Wolfenden: I'm not sure there's any typical way; we come from a variety of places. My background is as an accountant who happened to have some knowledge and aptitude for programming and digital forensics, but the FBI's Cyber Division agents have worked as system administrators, database analysts, software designers, coders, engineers, teachers – you name it.

Are there some basic requirements?

Wolfenden: There is the commonality of a four-year degree and two or three years' work experience – although certain degree programs and advanced degrees allow the work requirements to be waived. The website provides details about specific eligibility requirements. We are seeing, however, that as more colleges and universities begin offering specialized degrees in information system security, more of our cyber agents will have those degrees and be running at close to full speed right from the start.

Do cyber special agents carry guns and arrest people?

Wolfenden: We do. We are full-fledged law enforcement officers. Although I'm assigned to the Cyber Squad and tasked with investigating hacking, I'm still fundamentally a federal cop. And whether it's our own cases or a major take-down, cyber special agents are expected to be ready to put handcuffs on bad guys, execute search warrants, conduct surveillance, testify in court and perform all the other duties you'd expect of law enforcement.

How is the job changing?

Wolfenden: Every new technology brings new challenges because it brings new opportunities for criminals to exploit. The FBI agent's primary job is to collect evidence that allows someone to be prosecuted. The legal landscape in which we work is constantly changing, and those changes are often a double-edged sword. When an ISP, for example, is restricted from revealing the identity of someone who used a particular IP address at a particular time, it does enhance the privacy of that person. But it does so whether that person was using the IP address for legitimate purposes or criminal reasons. We have to strike a balance.

Are there opportunities for women in the FBI's Cyber Division?

Wolfenden: Women are well represented within the FBI, from street agent to senior management at our headquarters in Washington, D.C. And while there's certainly not an even split between men and women in the Cyber Division, I have worked with a number of women in the Cyber Division, and can tell you that if you're a good investigator with solid technical skills, you are going to do well regardless if you are male or female. It's been my experience in the FBI that competence and initiative are what matter most.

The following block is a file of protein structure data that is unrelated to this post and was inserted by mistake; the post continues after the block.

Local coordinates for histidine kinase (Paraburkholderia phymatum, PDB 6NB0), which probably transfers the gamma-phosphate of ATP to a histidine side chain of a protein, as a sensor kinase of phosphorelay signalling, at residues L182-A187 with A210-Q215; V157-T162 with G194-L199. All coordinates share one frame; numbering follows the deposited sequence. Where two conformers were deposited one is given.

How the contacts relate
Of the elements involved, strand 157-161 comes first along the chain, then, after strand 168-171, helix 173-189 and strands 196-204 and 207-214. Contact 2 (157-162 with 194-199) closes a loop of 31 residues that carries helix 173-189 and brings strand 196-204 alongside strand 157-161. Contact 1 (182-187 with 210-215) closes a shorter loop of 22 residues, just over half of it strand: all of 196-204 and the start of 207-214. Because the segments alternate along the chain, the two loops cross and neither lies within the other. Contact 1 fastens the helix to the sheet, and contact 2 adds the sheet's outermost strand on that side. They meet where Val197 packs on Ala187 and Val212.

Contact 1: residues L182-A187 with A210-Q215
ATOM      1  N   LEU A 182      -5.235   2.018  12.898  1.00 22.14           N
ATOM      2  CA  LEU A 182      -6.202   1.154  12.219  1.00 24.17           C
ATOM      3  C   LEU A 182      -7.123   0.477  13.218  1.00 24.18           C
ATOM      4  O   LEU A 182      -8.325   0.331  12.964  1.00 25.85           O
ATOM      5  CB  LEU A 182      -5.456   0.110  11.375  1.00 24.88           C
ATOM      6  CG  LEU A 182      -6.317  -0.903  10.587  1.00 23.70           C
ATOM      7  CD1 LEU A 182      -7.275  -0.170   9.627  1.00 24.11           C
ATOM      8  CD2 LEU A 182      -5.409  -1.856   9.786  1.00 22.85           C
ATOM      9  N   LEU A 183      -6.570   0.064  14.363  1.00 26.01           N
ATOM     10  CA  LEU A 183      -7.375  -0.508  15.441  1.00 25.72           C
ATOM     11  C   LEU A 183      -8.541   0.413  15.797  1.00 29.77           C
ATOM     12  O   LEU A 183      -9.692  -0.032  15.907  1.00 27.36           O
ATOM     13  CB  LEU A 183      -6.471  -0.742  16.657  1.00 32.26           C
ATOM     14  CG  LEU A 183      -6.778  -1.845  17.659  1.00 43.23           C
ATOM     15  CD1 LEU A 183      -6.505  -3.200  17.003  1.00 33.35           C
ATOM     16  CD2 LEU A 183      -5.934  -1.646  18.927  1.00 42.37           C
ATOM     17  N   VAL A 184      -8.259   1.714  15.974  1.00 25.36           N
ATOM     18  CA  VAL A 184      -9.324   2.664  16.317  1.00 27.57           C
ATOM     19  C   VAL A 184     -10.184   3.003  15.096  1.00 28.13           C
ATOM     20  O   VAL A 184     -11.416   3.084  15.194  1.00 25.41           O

Do you have any advice for someone considering a cyber career with the FBI?

Wolfenden: I would stress that they should realize that coming into the Bureau as a Special Agent means you are first and foremost an agent. It's quite possible – regardless of your degree – that you will be assigned to work non-cyber cases. You can make your personal desires known, but we operate under the long-established concept of "Needs of the Bureau." What I've found, though, is that regardless of your specific assignment, if you have a particular skill or ability and you demonstrate a willingness to work hard, your supervisors will try to get you into a position where you provide optimum value to the FBI.

What's it like working with other FBI agents?

Wolfenden: One of the aspects of working for the FBI is that you're amongst a group of people who share a common set of core values. There are situations where you have to trust your fellow agent with your life, and every time I've been in one of those situations, I've had no second thoughts or concerns about the agent who has my back.

National Cyber Security Awareness Month

This post is one in a series in recognition of National Cyber Security Awareness Month. Since 2004, the Department of Homeland DefenseNational Cyber Security



Image credits: Gil C on; Saint Leo University Communications; and courtesy Lawrence Wolfenden